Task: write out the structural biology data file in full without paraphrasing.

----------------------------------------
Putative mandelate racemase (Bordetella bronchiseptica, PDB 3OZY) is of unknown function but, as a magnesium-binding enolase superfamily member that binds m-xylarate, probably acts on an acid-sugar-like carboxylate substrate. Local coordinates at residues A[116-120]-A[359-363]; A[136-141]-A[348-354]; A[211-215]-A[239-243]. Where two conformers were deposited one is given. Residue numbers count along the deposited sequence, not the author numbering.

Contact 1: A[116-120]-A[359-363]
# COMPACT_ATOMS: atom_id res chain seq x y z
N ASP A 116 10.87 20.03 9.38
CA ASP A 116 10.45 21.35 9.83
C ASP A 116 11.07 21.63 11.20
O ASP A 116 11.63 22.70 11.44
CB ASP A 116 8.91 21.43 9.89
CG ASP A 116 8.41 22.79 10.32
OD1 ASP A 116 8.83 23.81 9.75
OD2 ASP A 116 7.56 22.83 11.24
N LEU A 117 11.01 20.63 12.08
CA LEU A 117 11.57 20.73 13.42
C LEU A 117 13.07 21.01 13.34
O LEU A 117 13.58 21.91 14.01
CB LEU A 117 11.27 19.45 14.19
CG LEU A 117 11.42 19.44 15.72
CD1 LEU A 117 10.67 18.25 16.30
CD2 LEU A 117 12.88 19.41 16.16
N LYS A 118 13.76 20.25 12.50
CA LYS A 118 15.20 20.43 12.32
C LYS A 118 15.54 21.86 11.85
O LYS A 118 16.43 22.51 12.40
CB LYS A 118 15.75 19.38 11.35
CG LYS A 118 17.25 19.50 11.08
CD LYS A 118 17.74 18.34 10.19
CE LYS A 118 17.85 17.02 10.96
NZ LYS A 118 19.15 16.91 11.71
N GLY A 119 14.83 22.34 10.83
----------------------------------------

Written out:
Putative mandelate racemase (Bordetella bronchiseptica, PDB 3OZY) is of unknown function but, as a magnesium-binding enolase superfamily member that binds m-xylarate, probably acts on an acid-sugar-like carboxylate substrate. Local coordinates at residues A[116-120]-A[359-363]; A[136-141]-A[348-354]; A[211-215]-A[239-243]. Where two conformers were deposited one is given. Residue numbers count along the deposited sequence, not the author numbering.

Contact 1: A[116-120]-A[359-363]
# COMPACT_ATOMS: atom_id res chain seq x y z
N ASP A 116 10.87 20.03 9.38
CA ASP A 116 10.45 21.35 9.83
C ASP A 116 11.07 21.63 11.20
O ASP A 116 11.63 22.70 11.44
CB ASP A 116 8.91 21.43 9.89
CG ASP A 116 8.41 22.79 10.32
OD1 ASP A 116 8.83 23.81 9.75
OD2 ASP A 116 7.56 22.83 11.24
N LEU A 117 11.01 20.63 12.08
CA LEU A 117 11.57 20.73 13.42
C LEU A 117 13.07 21.01 13.34
O LEU A 117 13.58 21.91 14.01
CB LEU A 117 11.27 19.45 14.19
CG LEU A 117 11.42 19.44 15.72
CD1 LEU A 117 10.67 18.25 16.30
CD2 LEU A 117 12.88 19.41 16.16
N LYS A 118 13.76 20.25 12.50
CA LYS A 118 15.20 20.43 12.32
C LYS A 118 15.54 21.86 11.85
O LYS A 118 16.43 22.51 12.40
CB LYS A 118 15.75 19.38 11.35
CG LYS A 118 17.25 19.50 11.08
CD LYS A 118 17.74 18.34 10.19
CE LYS A 118 17.85 17.02 10.96
NZ LYS A 118 19.15 16.91 11.71
N GLY A 119 14.83 22.34 10.83